In the kitchen, I am definitely a one-trick pony. While Leigh’s passion for cooking, cleaning and yard-work are legendary in our household, I am typically relegated to the more mundane tasks like writing, selling, and golfing. It’s a burden I must bear for the sake of maintaining the delicate balance of power in our household. While I have long maintained that I just can’t cook, Leigh has always replied, “If you can read, you can cook.”

While this is a lesson that I have been slow to fully embrace, it’s this time of year where my inner–culinarian becomes a little restless.

With Thanksgiving behind us, Christmas lights shimmering on the bushes, and the leg lamp reverently gleaming from its “Only in December” showcase in the window above our front door, the curious inner urgings begin to overtake me.

 

A Sign of the Season
A Sign of the Season

 

It’s time for holiday baking.

This is the 15th Christmas I have baked these cookies. I remember this because it was in August 2000 when I was shamed/challenged into developing cooking skills during my Outward Bound course in the Colorado Rockies. While pulling our stores together for our 3 day trek to a 13,000’ peak ascent, I mistakenly made the announcement that I would be happy to carry extra weight up the mountain since I would be of no value in preparing meals for the team. As I recall, after carrying said extra weight I was informed that Outward Bound was about pushing beyond our personal boundaries. I was assigned to the help prepare dinner our first night out.

The First Supper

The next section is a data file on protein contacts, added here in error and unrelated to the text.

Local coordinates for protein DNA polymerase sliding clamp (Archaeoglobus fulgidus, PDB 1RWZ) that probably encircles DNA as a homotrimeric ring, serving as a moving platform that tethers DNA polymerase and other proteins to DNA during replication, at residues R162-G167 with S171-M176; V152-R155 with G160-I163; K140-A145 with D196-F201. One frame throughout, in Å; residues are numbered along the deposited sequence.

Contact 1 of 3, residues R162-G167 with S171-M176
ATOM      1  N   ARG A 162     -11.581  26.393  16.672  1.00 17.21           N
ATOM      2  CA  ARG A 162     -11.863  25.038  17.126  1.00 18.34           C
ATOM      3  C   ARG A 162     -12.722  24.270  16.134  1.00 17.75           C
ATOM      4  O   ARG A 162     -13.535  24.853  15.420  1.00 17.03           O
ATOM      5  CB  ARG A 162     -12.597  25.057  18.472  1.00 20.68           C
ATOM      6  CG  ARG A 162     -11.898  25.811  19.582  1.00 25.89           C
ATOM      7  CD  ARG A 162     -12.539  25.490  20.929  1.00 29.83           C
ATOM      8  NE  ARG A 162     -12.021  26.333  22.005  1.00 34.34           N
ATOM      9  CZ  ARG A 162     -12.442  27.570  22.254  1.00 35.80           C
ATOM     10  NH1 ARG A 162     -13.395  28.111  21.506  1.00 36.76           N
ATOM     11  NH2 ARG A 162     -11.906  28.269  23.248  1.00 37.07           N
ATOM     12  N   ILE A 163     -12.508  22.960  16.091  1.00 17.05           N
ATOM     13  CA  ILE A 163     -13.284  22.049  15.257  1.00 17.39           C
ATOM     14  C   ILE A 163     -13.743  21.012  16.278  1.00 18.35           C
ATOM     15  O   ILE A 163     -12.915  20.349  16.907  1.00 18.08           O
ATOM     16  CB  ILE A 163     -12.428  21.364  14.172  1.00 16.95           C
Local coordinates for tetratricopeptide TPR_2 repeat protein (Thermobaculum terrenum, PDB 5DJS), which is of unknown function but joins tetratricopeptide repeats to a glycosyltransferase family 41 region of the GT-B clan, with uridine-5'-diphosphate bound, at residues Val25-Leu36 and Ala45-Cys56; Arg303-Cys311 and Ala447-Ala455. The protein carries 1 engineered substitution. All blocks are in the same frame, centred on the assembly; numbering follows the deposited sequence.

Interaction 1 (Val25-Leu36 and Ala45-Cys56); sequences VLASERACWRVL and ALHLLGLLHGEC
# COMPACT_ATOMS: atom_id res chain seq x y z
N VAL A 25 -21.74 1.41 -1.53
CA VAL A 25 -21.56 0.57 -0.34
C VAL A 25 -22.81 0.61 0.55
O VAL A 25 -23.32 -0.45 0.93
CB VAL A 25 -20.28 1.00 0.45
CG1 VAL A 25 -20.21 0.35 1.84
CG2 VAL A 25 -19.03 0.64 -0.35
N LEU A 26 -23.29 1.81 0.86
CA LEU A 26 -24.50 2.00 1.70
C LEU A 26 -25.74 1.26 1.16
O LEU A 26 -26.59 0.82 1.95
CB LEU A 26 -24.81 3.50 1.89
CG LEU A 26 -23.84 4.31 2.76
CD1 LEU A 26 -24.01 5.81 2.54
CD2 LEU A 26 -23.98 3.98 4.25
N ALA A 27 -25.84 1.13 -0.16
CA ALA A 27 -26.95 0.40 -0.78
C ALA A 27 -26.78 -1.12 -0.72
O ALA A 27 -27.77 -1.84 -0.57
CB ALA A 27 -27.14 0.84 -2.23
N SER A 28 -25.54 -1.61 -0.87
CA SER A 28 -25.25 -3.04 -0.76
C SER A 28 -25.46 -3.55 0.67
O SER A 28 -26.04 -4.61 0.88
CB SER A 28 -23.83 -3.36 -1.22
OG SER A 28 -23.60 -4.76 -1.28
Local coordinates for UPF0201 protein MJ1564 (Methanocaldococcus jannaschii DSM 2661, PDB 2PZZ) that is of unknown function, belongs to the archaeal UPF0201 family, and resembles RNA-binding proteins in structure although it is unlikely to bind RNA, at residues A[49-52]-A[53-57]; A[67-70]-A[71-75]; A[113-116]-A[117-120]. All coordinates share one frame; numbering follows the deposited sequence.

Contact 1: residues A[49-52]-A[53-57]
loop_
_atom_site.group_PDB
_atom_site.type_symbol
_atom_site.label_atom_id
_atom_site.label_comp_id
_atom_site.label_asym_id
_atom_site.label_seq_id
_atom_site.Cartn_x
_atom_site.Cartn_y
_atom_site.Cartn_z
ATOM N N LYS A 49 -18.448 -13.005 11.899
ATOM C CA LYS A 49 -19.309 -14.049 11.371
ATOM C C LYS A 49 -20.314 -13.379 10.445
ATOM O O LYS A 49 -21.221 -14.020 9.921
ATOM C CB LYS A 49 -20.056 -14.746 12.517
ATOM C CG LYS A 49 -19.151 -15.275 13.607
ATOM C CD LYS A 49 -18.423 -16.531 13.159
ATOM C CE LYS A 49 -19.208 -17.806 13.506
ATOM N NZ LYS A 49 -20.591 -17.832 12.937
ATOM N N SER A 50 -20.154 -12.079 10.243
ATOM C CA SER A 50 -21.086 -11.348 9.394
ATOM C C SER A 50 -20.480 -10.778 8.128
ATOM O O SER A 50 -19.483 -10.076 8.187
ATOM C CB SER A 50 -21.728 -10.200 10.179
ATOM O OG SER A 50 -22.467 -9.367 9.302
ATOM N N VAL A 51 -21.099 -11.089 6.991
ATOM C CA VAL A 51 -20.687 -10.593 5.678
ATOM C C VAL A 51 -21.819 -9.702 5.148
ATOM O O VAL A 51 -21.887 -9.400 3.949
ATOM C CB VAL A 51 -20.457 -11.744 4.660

The First Supper

I don’t remember many specifics about that first supper, other than a rambling discussion on just how much a “dollop” really constitutes. When I asked the question all I got was giggles and head-shaking. This led to a discussion of other ambiguous, non-specific measurements such as skosh’s, smidges and pinches. It’s precisely this kind of ambiguity that has always kept me from cooking; I can read, I just can’t always comprehend!

In preparation for our first reunion of my OB friends, I made a commitment to plan and cook for those that made the trek to Pennsylvania just 6 weeks after the completion of the course. I did. The desert was an oatmeal chocolate chip cookie that received encouraging praise.

Outward Bound Group, Leadville, CO August 2000.
Outward Bound Group, Leadville, CO August 2000.

I’ve stuck with the baking, though generally only during the holidays. I’ve experimented, both intentionally and unintentionally. I once accidentally substituted Old Bay Seasoning for the prescribed measure of Cinnamon. The importance of the whole “reading” thing was brought home pretty clear to me after that particular faux pas.

On the positive side, the move to white chocolate chips and cran-raisins was a key modification, and of course my favorite, replacing vanilla extract with almond extract. When said with a dramatic pause and hushed confidence, even the most seasoned cookie eaters nod their heads with admiration.

My recipe:

Pat’s Cookies

2 sticks butter
¾ cup brown sugar
½ cup white sugar
2 eggs
1 teaspoon almond extract
1 ½ cups flour
1 teaspoon baking soda
1 teaspoon cinnamon
3 cups uncooked oatmeal
1 cup cran-raisins
1 cup white chocolate chips (plus a smidge, skosh or dollop to one’s preference)

1. Pre-heat oven to 350 degrees
2. Beat butter and sugars in large bowl until creamy.
3. Add eggs and almond extract; beat some more.
4. Add flour, baking soda, cinnamon; mix in.
5. Add oats, cran-raisins and white chocolate chips
6. Drop dough by rounded dollops (us pros use two tablespoons) onto cookie sheet
7. Bake for 9 minutes (not 8-10, exactly 9!)

Depending on the size of your cookie dollops and taste-testing skosh’s along the way, this should make about 4 dozen cookies.

Between dollops and skosh's
Whether it’s Christmas, Hanukkah, Festivus or just any secular end-of- year meltdowns, I hope you enjoy this cookie recipe that has been around longer than Facebook and Twitter.

And remember, in this recipe, Old Bay bad!

3 thoughts on “Pat’s Cookies

    1. An important role of every “culinarian” is employing quality control checks throughout the production process. I particularly recommend the post “blended butter and sugars” phase. You just cant be too sure!

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